Freedom of Information and Protection of Privacy Act

Pursuant to section14 (i.e., law enforcement), certain information may not be included in this report. This information may include, but is not limited to, the following: 
  • Confidential investigative techniques and procedures used by law enforcement agencies; and 
  • Information that could reasonably be expected to interfere with a law enforcement matter or an investigation undertaken with a view to a law enforcement proceeding. 
Pursuant to section 21 (i.e., personal privacy), protected personal information is not included in this report. This information may include, but is not limited to, the following: 
  • The names of persons, including civilian witnesses, and subject and witness officials; 
  • Location information; 
  • Witness statements and evidence gathered in the course of the investigation provided to the SIU in confidence; and 
  • Other identifiers which are likely to reveal personal information about individuals involved in the investigation.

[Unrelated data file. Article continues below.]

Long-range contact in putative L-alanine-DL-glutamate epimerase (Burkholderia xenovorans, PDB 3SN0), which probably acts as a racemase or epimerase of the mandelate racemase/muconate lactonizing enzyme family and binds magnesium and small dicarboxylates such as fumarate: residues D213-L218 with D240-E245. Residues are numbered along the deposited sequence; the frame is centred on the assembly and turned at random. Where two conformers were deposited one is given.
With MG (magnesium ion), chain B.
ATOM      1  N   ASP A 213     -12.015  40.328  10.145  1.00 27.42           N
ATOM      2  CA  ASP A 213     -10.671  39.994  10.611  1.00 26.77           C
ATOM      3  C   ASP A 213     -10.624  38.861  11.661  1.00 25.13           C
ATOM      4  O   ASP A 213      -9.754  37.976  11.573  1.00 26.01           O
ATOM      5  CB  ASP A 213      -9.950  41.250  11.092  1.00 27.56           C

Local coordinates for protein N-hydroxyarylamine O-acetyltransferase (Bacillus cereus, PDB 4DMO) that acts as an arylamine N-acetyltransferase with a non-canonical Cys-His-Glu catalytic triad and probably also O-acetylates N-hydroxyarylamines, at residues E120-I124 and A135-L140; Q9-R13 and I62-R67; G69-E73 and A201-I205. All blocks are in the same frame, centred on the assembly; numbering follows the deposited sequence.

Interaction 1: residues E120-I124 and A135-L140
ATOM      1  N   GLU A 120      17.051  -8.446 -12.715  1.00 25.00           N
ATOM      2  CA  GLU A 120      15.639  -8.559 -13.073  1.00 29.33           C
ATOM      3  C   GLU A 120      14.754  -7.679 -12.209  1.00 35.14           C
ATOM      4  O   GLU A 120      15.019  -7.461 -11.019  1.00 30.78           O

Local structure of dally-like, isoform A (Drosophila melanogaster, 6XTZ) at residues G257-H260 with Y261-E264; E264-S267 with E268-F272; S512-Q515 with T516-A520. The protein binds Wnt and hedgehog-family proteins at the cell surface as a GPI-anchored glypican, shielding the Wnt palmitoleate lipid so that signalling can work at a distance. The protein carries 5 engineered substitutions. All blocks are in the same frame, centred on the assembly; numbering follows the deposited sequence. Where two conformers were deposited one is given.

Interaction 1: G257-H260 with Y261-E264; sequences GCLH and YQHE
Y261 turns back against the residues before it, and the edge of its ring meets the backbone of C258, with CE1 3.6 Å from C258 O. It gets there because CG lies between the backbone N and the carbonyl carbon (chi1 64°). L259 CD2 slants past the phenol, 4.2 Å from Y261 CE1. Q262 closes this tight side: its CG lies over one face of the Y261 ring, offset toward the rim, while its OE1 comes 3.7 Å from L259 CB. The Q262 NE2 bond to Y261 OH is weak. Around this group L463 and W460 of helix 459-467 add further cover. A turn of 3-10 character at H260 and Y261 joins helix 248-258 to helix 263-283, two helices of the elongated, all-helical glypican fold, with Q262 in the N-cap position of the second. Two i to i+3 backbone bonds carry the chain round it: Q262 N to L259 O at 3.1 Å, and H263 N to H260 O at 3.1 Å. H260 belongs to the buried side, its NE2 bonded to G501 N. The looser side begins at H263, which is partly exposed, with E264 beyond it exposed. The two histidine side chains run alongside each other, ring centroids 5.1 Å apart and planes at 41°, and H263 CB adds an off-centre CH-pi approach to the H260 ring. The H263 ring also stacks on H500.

Personal Health Information Protection Act, 2004

Pursuant to this legislation, any information related to the personal health of identifiable individuals is not included.

Other proceedings, processes, and investigations

Information may also have been excluded from this report because its release could undermine the integrity of other proceedings involving the same incident, such as criminal proceedings, coroner’s inquests, other public proceedings and/or other law enforcement investigations.

Mandate Engaged

Pursuant to section 15 of the SIU Act, the SIU may investigate the conduct of officials, be they police officers, special constables of the Niagara Parks Commission or peace officers under the Legislative Assembly Act, that may have resulted in death, serious injury, sexual assault or the discharge of a firearm at a person.

A person sustains a “serious injury” for purposes of the SIU’s jurisdiction if they: sustain an injury as a result of which they are admitted to hospital; suffer a fracture to the skull, or to a limb, rib or vertebra; suffer burns to a significant proportion of their body; lose any portion of their body; or, as a result of an injury, experience a loss of vision or hearing.

In addition, a “serious injury” means any other injury sustained by a person that is likely to interfere with the person’s health or comfort and is not transient or trifling in nature.